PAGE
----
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NRF 2023 holiday sales forecast


Holiday shoppers are expected to spend more this year, but their eagerness for value and hunger for deals is likely to push that growth back down to pre-pandemic levels, according to the National Retail Federation.

The major trade group expects sales in November and December to rise by 3% to 4% year over year. That would translate to between $960 billion and $967 in spending during the shopping season. The NRF’s forecast excludes spending at automobile dealers, gasoline stations and restaurants.

Over the past decade, holiday sales have grown roughly 5% year over year on average, according to the NRF. They spiked during the Covid pandemic, with sales surging by 9.3% in 2020 and 13.5% in 2021.

Prior to the pandemic-related spending boom, average sales growth between 2010 and 2019 was 3.6%, according to NRF’s Chief Economist Jack Kleinhenz.

The closely watched holiday spending forecast marks the latest prediction about how the crucial season may play out as contradictory factors — including low unemployment, cooling inflation, dwindling savings accounts, and the higher costs of mortgages and credit cards — shape U.S. consumers’ spending.

Even as inflation cools, many gift-giving items and food cost more. As of September, inflation is up 3.7% compared with a year ago, according to the Bureau of Labor Statistic’s consumer price index.

Elevated prices are driving the reported sales growth, too. NRF’s holiday forecast is not adjusted for inflation, which means the actual sales gains may not be as large as they seem.

Kleinhenz, however, said the forecast still calls for true growth. He said based on the personal consumption expenditures price index, another government metric, inflation for retail and food services were up only 1.3% year or year. When gas and food services are taken out, prices are a half a percent to 1% higher than a year ago.

That dynamic, combined with higher wages and job security could give shoppers confidence to spring for gifts and decorations, NRF Chief Executive Matt Shay told reporters on a call Thursday. Still, Shay acknowledged the challenges of still elevated prices, higher interest rates and geopolitical threats, such as the risk of a government shutdown.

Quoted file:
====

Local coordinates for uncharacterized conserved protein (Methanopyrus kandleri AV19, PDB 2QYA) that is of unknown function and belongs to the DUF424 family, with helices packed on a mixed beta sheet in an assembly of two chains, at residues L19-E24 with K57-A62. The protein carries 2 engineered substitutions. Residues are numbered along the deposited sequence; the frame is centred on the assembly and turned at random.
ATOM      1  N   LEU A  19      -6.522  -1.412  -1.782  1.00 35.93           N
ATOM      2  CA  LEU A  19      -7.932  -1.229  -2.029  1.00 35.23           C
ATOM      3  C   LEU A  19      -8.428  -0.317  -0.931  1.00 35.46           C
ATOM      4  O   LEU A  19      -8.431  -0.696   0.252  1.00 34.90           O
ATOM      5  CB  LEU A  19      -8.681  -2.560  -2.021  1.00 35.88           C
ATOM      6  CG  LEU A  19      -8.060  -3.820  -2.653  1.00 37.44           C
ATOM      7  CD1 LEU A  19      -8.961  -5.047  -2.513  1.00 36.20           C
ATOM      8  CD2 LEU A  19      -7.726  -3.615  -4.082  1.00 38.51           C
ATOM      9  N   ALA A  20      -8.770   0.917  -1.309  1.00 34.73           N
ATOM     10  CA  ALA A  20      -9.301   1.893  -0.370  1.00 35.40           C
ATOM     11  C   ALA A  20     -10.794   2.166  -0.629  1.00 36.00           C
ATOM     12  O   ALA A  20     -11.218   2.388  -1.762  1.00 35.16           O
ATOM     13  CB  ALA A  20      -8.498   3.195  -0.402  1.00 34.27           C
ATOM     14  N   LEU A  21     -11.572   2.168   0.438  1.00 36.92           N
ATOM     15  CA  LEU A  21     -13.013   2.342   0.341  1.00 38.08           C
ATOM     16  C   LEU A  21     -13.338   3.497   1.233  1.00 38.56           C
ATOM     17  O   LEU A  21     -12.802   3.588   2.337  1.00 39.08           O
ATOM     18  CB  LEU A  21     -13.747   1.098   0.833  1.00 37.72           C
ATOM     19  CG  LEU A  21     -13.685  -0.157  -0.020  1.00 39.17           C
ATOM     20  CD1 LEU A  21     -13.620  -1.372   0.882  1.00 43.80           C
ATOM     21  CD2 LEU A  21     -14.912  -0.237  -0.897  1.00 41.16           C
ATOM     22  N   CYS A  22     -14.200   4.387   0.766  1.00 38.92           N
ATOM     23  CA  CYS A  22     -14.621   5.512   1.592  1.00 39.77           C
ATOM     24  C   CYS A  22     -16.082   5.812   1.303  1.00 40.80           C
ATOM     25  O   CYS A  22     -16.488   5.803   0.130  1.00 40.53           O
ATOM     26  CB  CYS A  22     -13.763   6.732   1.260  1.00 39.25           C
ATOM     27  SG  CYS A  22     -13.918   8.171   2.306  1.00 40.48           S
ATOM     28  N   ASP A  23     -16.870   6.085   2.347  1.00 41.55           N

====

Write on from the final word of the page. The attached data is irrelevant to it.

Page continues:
“Our sense is that the cumulative effect of all of these things is going to show some moderation in consumer behavior relative to the last several years of holiday spending,” he said.

Despite the NRF’s expectations for sales growth, major retailers including Target and Macy’s have tempered expectations for the holidays. Instead of hyping up the season, companies have adopted a more cautious approach, placing smaller orders of merchandise and emphasizing value in circulars, TV ads and signs in stores, for example.

Target CEO Brian Cornell said in an interview that aired Thursday on CNBC’s “Squawk Box” that shoppers aren’t just spending less on discretionary purchases. He said they’re also buying fewer groceries, as the company gears up for the peak shopping season.

Target, Walmart, Home Depot and others will share updates on sales trends and outlooks as part of quarterly earnings reports in mid-November.

In the year-ago holiday season, retail sales rose 5.3% compared with 2021 and reached $936.3 billion, according to the NRF. That fell short of its forecast for 6% to 8% growth, as inflation and higher interest rates dampened spending. The holiday total was not adjusted for inflation, so it included increases from many groceries, decorations and gifts costing more than the year prior.

Consumers expect to spend more this year, but also hunt for deals, according to NRF’s latest consumer survey conducted by Prosper Insights & Analytics. According to the survey, which was conducted in early October, shoppers plan to spend $875 on average on holiday items, an increase of $42 compared with a year ago and roughly in line with the average holiday budget in the past five years.

Nearly two out of three people said sales and promotions are even more important to them this holiday season than the last one, according to the survey. And nearly 40% said they are cutting back in other areas to cover the cost of holiday items, such as trimming back what they buy for themselves or including fewer people on the gift-giving list.



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